his annual cardiology appointments, he reminds me
of his therapy appointments, and he works with a tutor to help him
with his academic challenges. Joshua is very proud
to share his story. And he knows that he is a miracle, and seen by a miracle by many, even his young peers
who often ask pointed question as to why he wears a brace
on his right hand and has all these scars
all over his chest. And although he sometimes worries about the future health
of his heart, as we all do, he feels secure
and surrounded by great love. And he knows he has some of the best
heart doctors in the world watching over him. Today Joshua is a happy,
active eleven-year-old boy. He is well behaved
and very humorous, and has special education
in his school in Campbell. He adores his best friend Jeff and loves to play baseball, kickball, music,
and learning on his new iPad. His passion is weather. Big storms, strong winds, and anything that has to do
with Mother Nature’s power. It’s interesting. Over the last decade, Joshua’s experience
with heart disease and his courage to push himself
beyond all expectations has modeled to us,
his family, and his friends what true determination
and perseverance is. He has shown us that with love, anything is possible. And because of that, I am committed to share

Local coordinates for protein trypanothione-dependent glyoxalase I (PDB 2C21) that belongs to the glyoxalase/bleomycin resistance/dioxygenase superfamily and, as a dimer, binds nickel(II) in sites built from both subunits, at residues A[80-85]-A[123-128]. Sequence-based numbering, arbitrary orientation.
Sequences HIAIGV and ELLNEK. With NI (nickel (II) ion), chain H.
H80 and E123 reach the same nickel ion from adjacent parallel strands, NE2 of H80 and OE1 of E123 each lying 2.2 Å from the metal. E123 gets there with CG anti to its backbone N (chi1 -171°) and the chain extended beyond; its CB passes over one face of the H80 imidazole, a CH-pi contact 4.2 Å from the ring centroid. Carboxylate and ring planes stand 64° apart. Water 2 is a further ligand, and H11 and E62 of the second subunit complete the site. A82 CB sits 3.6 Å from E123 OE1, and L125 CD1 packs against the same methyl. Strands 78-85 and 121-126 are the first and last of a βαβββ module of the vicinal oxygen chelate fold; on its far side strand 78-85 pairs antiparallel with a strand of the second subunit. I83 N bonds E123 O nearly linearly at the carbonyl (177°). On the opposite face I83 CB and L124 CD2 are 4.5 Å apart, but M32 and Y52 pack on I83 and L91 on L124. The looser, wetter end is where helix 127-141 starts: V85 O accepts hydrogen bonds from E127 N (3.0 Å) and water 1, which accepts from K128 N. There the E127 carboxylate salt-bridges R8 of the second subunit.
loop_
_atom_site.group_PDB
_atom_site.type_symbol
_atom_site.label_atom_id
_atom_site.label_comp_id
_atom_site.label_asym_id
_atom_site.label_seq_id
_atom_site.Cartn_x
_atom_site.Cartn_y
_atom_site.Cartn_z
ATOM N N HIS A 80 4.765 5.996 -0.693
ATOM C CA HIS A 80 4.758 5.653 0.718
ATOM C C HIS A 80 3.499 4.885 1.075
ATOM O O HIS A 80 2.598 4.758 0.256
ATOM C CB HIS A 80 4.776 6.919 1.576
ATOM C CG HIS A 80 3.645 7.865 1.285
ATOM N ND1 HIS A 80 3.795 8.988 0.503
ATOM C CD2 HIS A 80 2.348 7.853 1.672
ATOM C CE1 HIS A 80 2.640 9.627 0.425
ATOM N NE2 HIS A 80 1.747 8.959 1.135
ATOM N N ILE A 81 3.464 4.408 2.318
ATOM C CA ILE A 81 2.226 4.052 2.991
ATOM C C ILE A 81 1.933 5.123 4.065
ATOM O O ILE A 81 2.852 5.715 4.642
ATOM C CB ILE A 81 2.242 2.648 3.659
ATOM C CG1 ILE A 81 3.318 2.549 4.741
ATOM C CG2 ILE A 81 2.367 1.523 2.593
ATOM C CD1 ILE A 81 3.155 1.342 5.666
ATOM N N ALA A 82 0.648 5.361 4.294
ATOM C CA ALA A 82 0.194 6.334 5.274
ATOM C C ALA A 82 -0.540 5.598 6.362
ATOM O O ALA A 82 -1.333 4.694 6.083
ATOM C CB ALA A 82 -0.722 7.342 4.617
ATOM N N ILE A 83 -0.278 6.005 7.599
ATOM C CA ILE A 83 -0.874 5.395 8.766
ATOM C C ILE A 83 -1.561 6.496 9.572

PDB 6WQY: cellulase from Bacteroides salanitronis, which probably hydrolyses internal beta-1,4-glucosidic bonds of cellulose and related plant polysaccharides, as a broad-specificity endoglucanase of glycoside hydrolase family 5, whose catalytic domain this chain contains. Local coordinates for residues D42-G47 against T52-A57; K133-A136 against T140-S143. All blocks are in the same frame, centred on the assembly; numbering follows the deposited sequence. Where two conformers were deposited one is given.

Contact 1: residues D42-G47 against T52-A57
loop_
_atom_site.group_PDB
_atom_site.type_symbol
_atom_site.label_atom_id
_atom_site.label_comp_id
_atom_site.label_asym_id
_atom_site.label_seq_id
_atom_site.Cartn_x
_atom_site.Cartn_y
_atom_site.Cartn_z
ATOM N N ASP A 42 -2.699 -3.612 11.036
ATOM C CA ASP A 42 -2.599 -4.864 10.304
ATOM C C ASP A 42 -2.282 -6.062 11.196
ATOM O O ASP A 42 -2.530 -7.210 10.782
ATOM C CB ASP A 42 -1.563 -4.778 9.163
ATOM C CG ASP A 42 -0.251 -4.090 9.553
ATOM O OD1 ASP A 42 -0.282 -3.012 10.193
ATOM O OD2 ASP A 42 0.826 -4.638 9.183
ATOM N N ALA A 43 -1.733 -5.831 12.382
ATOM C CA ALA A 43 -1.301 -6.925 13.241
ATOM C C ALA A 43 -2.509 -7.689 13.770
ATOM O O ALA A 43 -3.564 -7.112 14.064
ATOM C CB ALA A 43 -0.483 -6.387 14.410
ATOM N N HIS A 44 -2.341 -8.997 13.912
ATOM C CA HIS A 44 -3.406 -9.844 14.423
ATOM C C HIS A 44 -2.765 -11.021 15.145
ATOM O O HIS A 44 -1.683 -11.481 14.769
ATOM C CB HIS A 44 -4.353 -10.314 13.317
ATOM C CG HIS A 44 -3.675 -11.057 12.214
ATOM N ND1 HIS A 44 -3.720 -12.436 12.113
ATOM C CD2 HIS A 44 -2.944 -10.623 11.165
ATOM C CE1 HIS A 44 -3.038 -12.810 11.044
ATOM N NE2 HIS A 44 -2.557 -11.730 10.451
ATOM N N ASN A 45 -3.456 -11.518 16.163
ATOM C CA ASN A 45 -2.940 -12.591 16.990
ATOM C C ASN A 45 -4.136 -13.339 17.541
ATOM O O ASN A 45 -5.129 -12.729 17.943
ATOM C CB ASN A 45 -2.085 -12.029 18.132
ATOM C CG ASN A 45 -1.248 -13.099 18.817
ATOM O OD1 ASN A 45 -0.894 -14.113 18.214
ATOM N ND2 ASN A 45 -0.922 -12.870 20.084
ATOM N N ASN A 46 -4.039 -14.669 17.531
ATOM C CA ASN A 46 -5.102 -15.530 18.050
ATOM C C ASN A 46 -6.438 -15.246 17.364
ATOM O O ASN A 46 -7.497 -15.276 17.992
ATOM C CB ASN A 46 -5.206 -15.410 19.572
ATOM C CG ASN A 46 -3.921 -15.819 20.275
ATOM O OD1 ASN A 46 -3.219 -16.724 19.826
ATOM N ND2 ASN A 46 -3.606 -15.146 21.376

his miraculous journey on behalf of all the children
and all the families who have been
touched by their own heart stories. Only 30 years ago, the joy of loving our son and watching him grow
and thrive today would not have been possible. But because of long-term funding and incredible research, our precious boy, along with hundreds
and maybe even thousands of others, is here to show us
there is always hope. So our hope now, today, is that regenerative medicine
can find other options for our son, should his heart
start to fail in the future. I’m very, very hopeful, and I must say that my gratitude
for all of you– everyone who works on this– runs very, very deep. And I sincerely thank you and appreciate your commitment to support this essential research. Thank you. Thank you, Mary,
for sharing your story. And I think that it really
illustrates to you why we need to do better and what the work that you’re
funding is going towards. Thank you very much.